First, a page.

EPIC Joins Global Day of Climate Change

EPIC Joins Global Day of Climate Change

October 22, 2009

For more information, please contact: Natalynne Delapp, EPIC, 707-822-7711

On October 24th at 2 p.m., people from around Southern Humboldt will gather in Richardson Grove as part of the largest day of climate change activism ever. Participants will join more than 3,000 communities in over 158 countries as part of a global day of action coordinated by 350.org to urge leaders to take immediate steps to address climate change and reduce carbon emissions.

Around the world–from capitol cities to the melting slopes of Mount Everest, even underwater on dying coral reefs–people will hold rallies aimed at focusing attention on the number 350 because scientists have insisted in recent years that 350 parts per million is the most carbon dioxide we can safely have in the atmosphere. The current CO2 concentration is 390 parts per million.

“That’s why glaciers and sea ice are melting, drought is spreading, and flooding is on the increase,” said Bill McKibben, founder of 350.org. “And it’s why we need a huge worldwide movement to give us the momentum to make real political change. Our leaders have heard from major corporations and big polluters for a long time–today, finally, they heard from citizens and scientists.”

The local action will take place at Richardson Grove State Park, once a protected stand of ancient Redwood trees, is now threatened by a highway widening project. Proponents of the project claim that increased truck access through the Redwood region justifies the degradation of this old growth grove.

Southern Humboldt 350.org organizers chose this location that contain trees over 1500 years old, to symbolize the threat our planet faces from reckless planning, and a disregard for the ecosystems we depend on.

The local organizing effort in Southern Humboldt includes the enthusiastic leadership of Aliana Knapp-Prasek, a Student Conservation Association activist and Redway resident. According to the climate activist, bold decisions and actions made today can have a positive impact on climate change tomorrow.

“The planned widening of Highway 101 through Richardson Grove, to me, embodies a giant step in the wrong direction, as far as climate change, as well as for the people in our community who hold precious our way of life. If we are to have any hope of slowing down the effects that will devastate life on Planet Earth, we need to make some huge changes quick. The tipping point is now. We need our precious trees to sequester carbon. We need to localize and lesson the big trucks delivering mass amounts of consumer goods up and down the highways. We need to live a little simpler now to ensure our children and grandchildren have a healthy planet to live on.” said Talia Rose, owner of Organic Grace.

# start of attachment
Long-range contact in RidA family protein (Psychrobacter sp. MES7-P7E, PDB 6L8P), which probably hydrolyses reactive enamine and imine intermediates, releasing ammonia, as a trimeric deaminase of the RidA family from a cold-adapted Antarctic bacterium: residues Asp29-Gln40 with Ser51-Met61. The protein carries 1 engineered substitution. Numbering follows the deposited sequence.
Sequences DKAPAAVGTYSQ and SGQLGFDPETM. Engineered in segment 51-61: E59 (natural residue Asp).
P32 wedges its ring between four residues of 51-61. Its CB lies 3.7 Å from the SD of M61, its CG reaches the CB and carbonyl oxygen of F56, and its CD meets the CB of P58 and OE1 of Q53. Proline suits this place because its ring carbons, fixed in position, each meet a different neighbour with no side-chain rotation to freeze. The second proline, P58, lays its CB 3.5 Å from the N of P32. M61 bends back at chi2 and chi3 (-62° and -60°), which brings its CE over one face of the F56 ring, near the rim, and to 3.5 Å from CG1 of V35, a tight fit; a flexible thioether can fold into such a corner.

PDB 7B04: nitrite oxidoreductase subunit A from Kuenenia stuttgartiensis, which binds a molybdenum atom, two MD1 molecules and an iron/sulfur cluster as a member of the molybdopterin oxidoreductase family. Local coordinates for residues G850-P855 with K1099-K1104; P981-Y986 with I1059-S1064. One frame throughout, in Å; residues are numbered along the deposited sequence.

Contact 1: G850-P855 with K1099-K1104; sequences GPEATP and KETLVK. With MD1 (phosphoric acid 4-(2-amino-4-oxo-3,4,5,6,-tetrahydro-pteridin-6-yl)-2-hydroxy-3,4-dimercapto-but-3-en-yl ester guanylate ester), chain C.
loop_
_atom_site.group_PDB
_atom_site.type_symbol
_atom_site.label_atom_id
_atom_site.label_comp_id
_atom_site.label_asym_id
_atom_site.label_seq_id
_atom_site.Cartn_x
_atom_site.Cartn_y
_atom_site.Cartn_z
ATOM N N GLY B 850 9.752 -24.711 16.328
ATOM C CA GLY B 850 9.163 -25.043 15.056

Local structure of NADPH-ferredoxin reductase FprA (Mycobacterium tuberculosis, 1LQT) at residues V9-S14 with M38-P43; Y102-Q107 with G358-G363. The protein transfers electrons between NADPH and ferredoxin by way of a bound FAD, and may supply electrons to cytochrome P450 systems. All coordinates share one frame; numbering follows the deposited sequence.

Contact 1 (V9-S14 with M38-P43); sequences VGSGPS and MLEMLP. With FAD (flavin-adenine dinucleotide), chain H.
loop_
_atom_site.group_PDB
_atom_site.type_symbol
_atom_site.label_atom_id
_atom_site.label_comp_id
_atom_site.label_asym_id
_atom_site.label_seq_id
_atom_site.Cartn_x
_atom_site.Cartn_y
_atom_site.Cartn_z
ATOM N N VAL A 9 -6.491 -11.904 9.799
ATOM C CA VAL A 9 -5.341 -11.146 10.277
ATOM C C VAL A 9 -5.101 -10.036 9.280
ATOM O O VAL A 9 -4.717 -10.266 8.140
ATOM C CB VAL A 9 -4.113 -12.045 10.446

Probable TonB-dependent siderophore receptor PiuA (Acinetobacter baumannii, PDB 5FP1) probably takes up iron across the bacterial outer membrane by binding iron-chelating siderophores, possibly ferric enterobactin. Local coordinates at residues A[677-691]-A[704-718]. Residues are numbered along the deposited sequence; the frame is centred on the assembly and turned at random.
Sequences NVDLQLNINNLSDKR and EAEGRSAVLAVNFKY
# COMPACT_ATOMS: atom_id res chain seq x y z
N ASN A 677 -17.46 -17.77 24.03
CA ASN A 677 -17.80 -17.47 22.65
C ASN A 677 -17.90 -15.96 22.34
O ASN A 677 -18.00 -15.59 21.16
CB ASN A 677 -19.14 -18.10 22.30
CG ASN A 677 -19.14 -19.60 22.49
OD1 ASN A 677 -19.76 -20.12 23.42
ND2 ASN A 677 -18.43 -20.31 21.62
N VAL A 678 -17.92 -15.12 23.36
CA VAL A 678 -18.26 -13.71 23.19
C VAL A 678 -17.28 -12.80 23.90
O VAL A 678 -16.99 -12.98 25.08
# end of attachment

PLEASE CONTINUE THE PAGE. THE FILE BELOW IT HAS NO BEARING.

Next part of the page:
While a lot of attention has focused on the campaign to Save Richardson Grove State Park, large-scale clear-cutting continues behind the Redwood Curtain. One organization, the Environmental Protection Information Center, has spent 32 years addressing this issue locally.

“We depend on these forests to survive,” said Natalynne Delapp, Policy Advocate for the EPIC, “outdated logging practices like clear-cutting continue to dominate the landscape of the Redwood region. We need the forests of our unique bioregion to function at their highest potential for all of the people on the planet, not just the few companies profiting off their destruction.”

The 350.org action connecting communities across the globe can shine a light on these destructive practices, while offering practical solutions for the restoration of the planet.

“The earth can heal the wounds of industrialized society, including climate change, if we give them a chance,” said Knapp-Prasek. “Decentralized organizing efforts like these can help the community come together to address the global issues, locally.”

“While we may face inconvenience in the short term, we must make sacrifices for future generations to simply live,” said Knapp-Prasek.

These global actions come six weeks before the world’s nations convene in Copenhagen for the United Nations Climate Change Conference to draw up a new climate treaty. Eighty-nine countries have already endorsed the 350 target, as well as the chairman of the Intergovernmental Panel on Climate Change, the world’s foremost climate economist, Sir Nicholas Stern, and Nobel prize-winner Al Gore.

Images of the actions from around the world, including the gathering in Southern Humboldt, will be featured on giant video screens in Times Square in New York as part of a 350 countdown, and are accessible at 350.org as part of a online photostream. Visual documentation From the Day of Action will be delivered to the United Nations on Monday, October 26th.

Carpooling is greatly encouraged. The owners of Organic Grace in Garberville offer their parking lot as a meeting place for carpools.